Tuesday, 8 December 2009


Roughly speaking, this is pronounced "suh-ran" and I think it's a wonderful word. The definition feels very poetic:

serein n in the tropics, fine rain falling from an apparently cloudless sky after sunset [Origin French, from Latin serum evening, from serus late] Chambers, 1998


And good use of the word "apparently". I was close to replacing the meaning with "fantastic miracle performed by rain witch". Surely this must have cropped up in a David Attenborough documentary at some point? Being in London though, I suppose I'm less likely to have seen it on the weather.

In trying to learn all these words, I've found myself using the archive list of previous posts as a quick testing post for meanings. It feels a bit like being back at school, only at least now my mum isn't cutting my hair to look just like hers. I think mumpsimus is most likely to make it into my active vocabulary so far, though I'm trying to shove in as many as possible. Here's an attempt to use all the words I've learned to date:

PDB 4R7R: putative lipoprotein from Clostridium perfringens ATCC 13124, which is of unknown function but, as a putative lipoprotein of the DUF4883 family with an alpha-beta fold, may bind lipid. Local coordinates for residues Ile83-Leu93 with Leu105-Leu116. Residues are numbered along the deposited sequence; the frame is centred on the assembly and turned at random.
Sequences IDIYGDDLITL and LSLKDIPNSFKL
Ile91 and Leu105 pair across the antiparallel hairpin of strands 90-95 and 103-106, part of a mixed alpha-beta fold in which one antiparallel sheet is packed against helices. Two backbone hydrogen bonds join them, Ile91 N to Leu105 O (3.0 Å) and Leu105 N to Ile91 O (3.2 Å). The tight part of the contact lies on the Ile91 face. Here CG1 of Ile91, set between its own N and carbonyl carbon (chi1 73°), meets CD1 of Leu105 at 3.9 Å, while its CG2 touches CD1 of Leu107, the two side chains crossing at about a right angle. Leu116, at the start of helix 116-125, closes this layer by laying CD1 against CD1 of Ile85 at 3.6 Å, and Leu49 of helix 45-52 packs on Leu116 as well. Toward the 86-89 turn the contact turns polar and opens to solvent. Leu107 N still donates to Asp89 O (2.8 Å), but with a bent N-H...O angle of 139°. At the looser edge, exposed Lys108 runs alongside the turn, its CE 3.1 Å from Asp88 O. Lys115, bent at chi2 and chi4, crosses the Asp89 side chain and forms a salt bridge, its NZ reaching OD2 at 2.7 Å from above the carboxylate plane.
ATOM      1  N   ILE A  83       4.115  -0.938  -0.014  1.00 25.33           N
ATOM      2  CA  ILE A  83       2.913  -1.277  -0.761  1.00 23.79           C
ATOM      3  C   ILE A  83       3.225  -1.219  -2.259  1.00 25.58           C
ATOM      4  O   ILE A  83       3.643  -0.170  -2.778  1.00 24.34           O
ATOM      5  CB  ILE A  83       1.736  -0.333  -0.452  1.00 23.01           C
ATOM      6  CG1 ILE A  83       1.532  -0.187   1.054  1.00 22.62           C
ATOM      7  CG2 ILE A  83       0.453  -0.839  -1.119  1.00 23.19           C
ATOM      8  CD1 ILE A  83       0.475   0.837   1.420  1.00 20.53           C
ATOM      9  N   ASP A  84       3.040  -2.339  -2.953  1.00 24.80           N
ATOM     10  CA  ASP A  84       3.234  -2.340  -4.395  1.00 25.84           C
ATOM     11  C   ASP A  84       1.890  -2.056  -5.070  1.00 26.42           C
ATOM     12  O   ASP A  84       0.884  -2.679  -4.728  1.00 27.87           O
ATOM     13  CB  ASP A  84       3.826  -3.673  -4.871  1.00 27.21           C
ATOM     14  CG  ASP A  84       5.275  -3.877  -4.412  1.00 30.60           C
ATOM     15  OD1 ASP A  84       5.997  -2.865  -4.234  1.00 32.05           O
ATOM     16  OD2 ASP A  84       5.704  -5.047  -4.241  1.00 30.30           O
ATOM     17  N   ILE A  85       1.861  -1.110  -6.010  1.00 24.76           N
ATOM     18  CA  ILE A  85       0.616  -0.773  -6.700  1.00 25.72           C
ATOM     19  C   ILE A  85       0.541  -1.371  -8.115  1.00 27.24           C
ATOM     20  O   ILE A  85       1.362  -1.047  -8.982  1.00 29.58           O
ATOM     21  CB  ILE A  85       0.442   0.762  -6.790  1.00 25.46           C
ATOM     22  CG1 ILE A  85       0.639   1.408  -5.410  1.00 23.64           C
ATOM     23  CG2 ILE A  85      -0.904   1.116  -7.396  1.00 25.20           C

Poor old Bob. He may only be a spoffish mumpimus with endless rodomontades, but his nights have been filled with floccillations ever since he found his beloved Fluffy, now no more than a morkin, under his back tyre. He thought Fluffy was irenic. His wife said Fluffy was just a flamfew.

It needs a bit of work, obviously...

1 comment:

  1. S'funny, I experienced something approaching that last night going home - the sky was clear but there was a very cold, fine texture in the air like a distortion behind your eyes that, on closer inspection, was tiny strands of water or snow.